“FAST EDDIE” POURED TOMATO JUICE into cut-glass goblets. One was for me, the other was for him. We talked in his dining room. Over lunch, he invited me to travel with him.
I was writing a magazine piece about the moon-dog opalescence of Louisiana politics, and covering an Edwin Edwards gubernatorial campaign would turn out to be more fun than any reporter should be allowed to have.
He was a rogue, a rake and a rascal, in the mold of Huey Long, “the Kingfish,” and his brother, Earl. I grew to like “Fast Eddie,” and when word came this summer that he had died, at age 93, I refused to believe it. The world would be far smaller and far less fortunate without him.
When he was governor, Edwards had socked it to oil companies to fill state coffers and improve social services, health care, schools and highways. He streamlined government and appointed record numbers of women, Blacks and other minorities to office. He supported the Superdome and pushed for an NBA team in New Orleans.
He never turned his back on anyone, especially the downtrodden. His charm was legendary, especially with ladies. So was his wit.
It was irrepressible.
When his amorous adventures became too much, Edwards and his wife were divorced. Now he hoisted his goblet in a toast and told me he had a new lady. As if on cue, she walked downstairs: blond hair tied in a white bow; light green eyes; a blue, white and pink blouse; white shorts; and long, tan legs. Her name was Candace Picou, and she was a student nurse at Louisiana State University. She was 26 years old.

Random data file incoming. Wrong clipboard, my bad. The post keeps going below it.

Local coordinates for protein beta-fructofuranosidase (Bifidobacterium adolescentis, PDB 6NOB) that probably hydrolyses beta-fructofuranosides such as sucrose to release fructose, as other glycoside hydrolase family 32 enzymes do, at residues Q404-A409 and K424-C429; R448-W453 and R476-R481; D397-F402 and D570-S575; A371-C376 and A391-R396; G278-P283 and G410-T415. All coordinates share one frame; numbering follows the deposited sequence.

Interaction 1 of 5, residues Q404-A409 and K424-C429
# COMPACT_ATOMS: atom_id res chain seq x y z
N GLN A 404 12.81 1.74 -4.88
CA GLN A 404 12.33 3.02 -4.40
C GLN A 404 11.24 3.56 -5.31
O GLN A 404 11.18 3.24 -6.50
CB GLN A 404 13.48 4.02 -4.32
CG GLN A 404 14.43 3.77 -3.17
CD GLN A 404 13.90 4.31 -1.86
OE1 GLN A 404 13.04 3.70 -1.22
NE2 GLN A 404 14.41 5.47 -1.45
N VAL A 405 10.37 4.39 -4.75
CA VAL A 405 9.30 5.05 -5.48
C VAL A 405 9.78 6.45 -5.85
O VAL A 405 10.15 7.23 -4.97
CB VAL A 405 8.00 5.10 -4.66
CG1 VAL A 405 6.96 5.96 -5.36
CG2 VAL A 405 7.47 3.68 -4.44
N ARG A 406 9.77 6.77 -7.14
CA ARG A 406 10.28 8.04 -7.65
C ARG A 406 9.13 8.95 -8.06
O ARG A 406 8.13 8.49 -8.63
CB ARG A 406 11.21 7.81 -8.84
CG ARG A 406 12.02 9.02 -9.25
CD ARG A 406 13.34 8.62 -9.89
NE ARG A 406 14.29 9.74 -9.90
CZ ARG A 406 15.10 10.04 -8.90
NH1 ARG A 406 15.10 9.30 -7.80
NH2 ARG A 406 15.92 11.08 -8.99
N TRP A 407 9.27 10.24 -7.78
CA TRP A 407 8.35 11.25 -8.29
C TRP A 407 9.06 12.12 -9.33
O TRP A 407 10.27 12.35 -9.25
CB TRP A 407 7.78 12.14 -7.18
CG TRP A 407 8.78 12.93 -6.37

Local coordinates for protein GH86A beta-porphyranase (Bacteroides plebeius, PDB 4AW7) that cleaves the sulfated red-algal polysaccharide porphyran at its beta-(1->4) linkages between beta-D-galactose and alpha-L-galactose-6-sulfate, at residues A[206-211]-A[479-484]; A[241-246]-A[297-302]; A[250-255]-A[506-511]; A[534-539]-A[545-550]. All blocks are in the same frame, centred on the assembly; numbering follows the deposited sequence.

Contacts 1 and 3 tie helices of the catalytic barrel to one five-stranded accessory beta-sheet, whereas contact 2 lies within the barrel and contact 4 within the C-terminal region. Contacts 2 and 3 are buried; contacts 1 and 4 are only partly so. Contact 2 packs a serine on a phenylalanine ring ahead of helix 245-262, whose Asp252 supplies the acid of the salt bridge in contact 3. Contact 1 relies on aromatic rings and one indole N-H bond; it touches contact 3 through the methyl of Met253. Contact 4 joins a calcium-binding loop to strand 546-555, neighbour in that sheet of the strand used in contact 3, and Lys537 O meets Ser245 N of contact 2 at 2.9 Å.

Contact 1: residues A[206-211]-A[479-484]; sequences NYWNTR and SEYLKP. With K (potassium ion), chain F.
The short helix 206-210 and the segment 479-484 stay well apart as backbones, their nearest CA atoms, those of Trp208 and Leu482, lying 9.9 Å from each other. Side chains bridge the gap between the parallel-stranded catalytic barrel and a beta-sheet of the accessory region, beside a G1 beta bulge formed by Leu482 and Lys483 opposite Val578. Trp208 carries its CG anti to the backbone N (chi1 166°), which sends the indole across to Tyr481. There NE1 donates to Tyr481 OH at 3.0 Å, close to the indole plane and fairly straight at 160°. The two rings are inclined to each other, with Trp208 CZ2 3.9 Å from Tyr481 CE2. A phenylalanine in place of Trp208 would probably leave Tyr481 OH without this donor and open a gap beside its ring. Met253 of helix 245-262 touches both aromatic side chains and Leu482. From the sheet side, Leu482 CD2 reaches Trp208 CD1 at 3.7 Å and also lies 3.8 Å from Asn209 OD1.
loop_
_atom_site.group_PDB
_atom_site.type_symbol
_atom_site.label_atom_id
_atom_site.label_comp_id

He leaned close to me. “I’m 64 years old. Some people say that at 64, a man should be looking for a nurse. Others say that he ought to be looking for the best-looking young lady he can find.”
He paused. “I’ve combined the two.”
IT WAS 1991. THIS CAMPAIGN was for the third of his four terms as governor.
He was running against Buddy Roemer, an angry reformer. Roemer opposed Edwards and Louisiana’s live-and-let-live politics with such intensity that he tumbled into a midlife crisis. His wife left him, along with their 10-year-old son. Roemer was taking advice from a guru who showed him how to wear a rubber band on his wrist and pop it to cancel negative thoughts. “Cancel! Cancel!”
Edwards also was running against David Duke, a former grand wizard of the Knights of the Ku Klux Klan, who was a member of the Louisiana House of Representatives. Research by a coalition against racism showed that Duke had worn a Nazi uniform and picketed against a civil rights activist, calling him “a communist Jew.”
The research, which Duke variously minimized or conceded, also showed that, until recently, he had celebrated Hitler’s birthday every year; sold racist books at his legislative office; written a book to trick Black militants; and posed as a woman to help write another book — for women about dating and sex.
IN THE MIDST OF THIS FRAY, Edwards and I drove to Crowley, the parish seat of Acadia Parish, in the heart of Cajun country, where he had gotten his political start at 27 as a city councilman. People gathered to greet him.
“Comment ca va?”
Somebody asked: “Did I tell you the joke I heard about you the other day? You died and went to heaven.”
“That’s a joke?” Edwards replied. Everyone laughed.
“No. Here’s the joke. So you get up there, and St. Peter says, ‘Well, Edwin, you made it. Go to your pillow over yonder and enjoy yourself.’ And you come back about an hour later and say, ‘St. Peter, I need some companionship. Where’s all the women?’